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Democrat Seth Moulton endorses fellow veteran Jason Crow in 6th Congressional District

Author: Ernest Luning - June 25, 2017 - Updated: June 26, 2017

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In this Dec. 13, 2016, file photo, Rep. Seth Moulton, D-Mass., speaks during an event in Beverly, Massachusetts. Democrats hope to enlist military veterans in another type of fight — for majority control of the House. “Veterans have had the experience of putting the country first, before personal politics” and party dictates, said Moulton, who did four tours of duty in Iraq, left the Marines as a captain and was elected to Congress in 2014. (AP Photo/Steven Senne, File)
In this Dec. 13, 2016, file photo, Rep. Seth Moulton, D-Mass., speaks during an event in Beverly, Massachusetts. Democrats hope to enlist military veterans in another type of fight — for majority control of the House. “Veterans have had the experience of putting the country first, before personal politics” and party dictates, said Moulton, who did four tours of duty in Iraq, left the Marines as a captain and was elected to Congress in 2014. (AP Photo/Steven Senne, File)

Massachusetts Rep. Seth Moulton, a rising star in the Democratic Party, this week endorsed 6th Congressional District candidate Jason Crow, calling the Denver attorney and Army Ranger veteran “an outspoken and results-oriented advocate for his fellow veterans in Colorado and across the country.”

Moulton, who served four tours in Iraq as a Marine, threw his support behind eight veterans in the wake of the Democrats’ loss in a special election in Georgia, arguing for a new generation of Democratic leaders.

“The American people need more service-driven leaders who are prepared to put country over party and people over politics,” Moulton said in a statement, adding, “It’s time to stop rehashing 2016 and deliver a vision for America that addresses the real challenges facing Americans in all parts of our country.”

Crow, one of three Democrats running to unseat five-term incumbent U.S. Rep. Mike Coffman, an Aurora Republican, in the suburban battleground district, told Colorado Politics he was honored to have Moulton’s backing.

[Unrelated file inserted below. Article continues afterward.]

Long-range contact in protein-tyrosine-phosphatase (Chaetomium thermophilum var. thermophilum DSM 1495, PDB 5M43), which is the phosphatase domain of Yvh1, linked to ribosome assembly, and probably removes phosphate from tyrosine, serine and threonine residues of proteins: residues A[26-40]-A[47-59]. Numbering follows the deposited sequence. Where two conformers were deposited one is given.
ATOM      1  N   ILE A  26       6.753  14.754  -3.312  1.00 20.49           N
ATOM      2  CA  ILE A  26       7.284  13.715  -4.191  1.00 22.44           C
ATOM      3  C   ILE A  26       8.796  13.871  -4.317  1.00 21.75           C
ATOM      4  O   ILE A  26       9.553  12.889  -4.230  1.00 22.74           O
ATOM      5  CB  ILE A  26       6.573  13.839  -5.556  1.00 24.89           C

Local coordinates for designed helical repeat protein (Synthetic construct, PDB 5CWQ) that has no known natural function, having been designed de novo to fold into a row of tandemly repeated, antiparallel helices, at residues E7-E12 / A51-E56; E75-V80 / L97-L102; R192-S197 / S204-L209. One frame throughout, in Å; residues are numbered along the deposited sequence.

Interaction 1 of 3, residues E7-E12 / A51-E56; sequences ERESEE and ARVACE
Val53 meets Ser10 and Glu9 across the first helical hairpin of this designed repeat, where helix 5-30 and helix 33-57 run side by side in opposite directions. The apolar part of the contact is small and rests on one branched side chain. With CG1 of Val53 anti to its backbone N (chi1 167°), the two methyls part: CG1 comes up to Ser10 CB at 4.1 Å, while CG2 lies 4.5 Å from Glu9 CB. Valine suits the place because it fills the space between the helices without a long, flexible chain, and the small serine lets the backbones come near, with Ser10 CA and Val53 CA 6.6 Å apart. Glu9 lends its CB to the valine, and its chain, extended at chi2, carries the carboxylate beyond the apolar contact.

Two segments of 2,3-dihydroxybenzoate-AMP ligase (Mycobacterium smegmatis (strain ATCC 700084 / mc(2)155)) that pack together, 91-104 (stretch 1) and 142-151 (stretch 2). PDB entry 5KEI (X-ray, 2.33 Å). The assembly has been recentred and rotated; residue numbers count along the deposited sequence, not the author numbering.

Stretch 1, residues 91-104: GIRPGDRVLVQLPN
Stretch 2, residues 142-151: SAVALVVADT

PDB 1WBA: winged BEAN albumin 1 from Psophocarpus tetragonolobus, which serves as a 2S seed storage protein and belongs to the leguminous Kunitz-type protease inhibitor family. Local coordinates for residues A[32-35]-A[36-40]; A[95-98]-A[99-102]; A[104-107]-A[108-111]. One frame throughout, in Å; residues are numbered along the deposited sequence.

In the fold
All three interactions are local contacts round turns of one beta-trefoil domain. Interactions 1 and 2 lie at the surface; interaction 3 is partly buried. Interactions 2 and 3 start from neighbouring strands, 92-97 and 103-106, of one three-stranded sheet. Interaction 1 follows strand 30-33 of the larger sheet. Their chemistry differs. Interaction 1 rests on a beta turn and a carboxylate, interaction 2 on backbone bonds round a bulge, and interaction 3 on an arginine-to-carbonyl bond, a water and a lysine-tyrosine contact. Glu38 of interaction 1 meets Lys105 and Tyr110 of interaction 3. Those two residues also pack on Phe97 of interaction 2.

“As a veteran and progressive leader of a new generation of Democrats, he is helping craft a new playbook for 2018,” Crow said. “He understands that it is time we focused on what unites us, not divides us, and that’s something that veterans understand. You can’t go into battle as a fractured unit. You must focus on your common values and the mission at hand in order to succeed.”

Crow added that he intends to “focus on doing what’s right, not playing party politics because we simply won’t solve the dysfunction in Washington by electing the same people that got us here.”

It’s similar to the message Moulton has been delivering, including in a series of tweets after Democrat Jon Ossoff lost a run-off election by 4 points to Republican Karen Handel in Georgia’s GOP-leaning 6th Congressional District.

“#Ossof Race better be a wake up call for Democrats – business as usual isn’t working. Time to stop rehashing 2016 and talk about the future,” Moulton said in one tweet. “We need a genuinely new message, a serious jobs plan that reaches all Americans, and a bigger tent not a smaller one. Focus on the future,” he said in another.

In addition to Crow, Aurora attorney David Aarestad and Adams County activist Gabriel McArthur have declared they’re running in the Democratic primary for Coffman’s seat. Energy expert Levi Tillemann, also a Democrat, is exploring whether to run and has said he plans to decide whether to enter the race within weeks.

Moulton also endorsed Democratic congressional candidates and fellow veterans Dan McCready in North Carolina, Mikie Sherrill in New Jersey, Roger Dean Huffstetler in Virginia, Joseph Kopser in Texas, Pat Ryan in New York, Ken Harbaugh in Ohio and Josh Butner in California.

— Ernest.Luning@coloradopolitics.com

Ernest Luning

Ernest Luning

Ernest Luning is a political correspondent for Colorado Politics. He has covered politics and government for newspapers and online news sites in Colorado for more than 25 years, including at the Highlands Ranch Herald, the Jefferson Sentinels chain of community newspapers and the Aurora Sentinel, where he was the city hall and cops reporter. After editing the Aurora Daily Sun, he was a political reporter and blogger for The Colorado Independent site. For nearly a decade, he was a senior political reporter and occasional editor at The Colorado Statesman before the 119-year-old publication merged with Colorado Politics in 2017.